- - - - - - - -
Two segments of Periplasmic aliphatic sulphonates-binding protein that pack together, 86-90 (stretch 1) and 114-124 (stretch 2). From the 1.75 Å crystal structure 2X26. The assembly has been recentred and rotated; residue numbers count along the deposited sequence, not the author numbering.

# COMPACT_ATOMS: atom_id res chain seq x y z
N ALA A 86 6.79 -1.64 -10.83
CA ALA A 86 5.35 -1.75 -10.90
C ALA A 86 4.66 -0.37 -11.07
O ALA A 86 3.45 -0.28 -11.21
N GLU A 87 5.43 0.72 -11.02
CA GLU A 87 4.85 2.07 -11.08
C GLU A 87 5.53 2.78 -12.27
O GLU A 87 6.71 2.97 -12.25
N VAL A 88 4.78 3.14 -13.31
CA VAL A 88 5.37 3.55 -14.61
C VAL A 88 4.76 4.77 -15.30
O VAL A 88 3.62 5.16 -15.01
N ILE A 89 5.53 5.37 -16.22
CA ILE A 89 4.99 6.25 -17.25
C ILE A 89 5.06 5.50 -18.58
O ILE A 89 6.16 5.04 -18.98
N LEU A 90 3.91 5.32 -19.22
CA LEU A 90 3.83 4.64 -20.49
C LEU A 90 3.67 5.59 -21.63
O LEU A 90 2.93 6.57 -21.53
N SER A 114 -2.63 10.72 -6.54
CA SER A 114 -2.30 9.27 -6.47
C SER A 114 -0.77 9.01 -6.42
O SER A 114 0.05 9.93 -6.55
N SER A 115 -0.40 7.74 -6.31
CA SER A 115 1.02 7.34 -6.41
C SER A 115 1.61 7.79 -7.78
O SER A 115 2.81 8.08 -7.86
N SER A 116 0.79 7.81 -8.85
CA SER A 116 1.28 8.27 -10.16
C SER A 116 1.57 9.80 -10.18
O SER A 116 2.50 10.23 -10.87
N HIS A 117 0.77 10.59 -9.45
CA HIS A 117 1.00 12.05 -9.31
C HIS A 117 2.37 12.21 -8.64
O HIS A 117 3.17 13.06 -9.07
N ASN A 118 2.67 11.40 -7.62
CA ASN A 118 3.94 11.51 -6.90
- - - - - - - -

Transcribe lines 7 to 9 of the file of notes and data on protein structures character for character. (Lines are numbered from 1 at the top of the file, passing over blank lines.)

N GLU A 87 5.43 0.72 -11.02
CA GLU A 87 4.85 2.07 -11.08
C GLU A 87 5.53 2.78 -12.27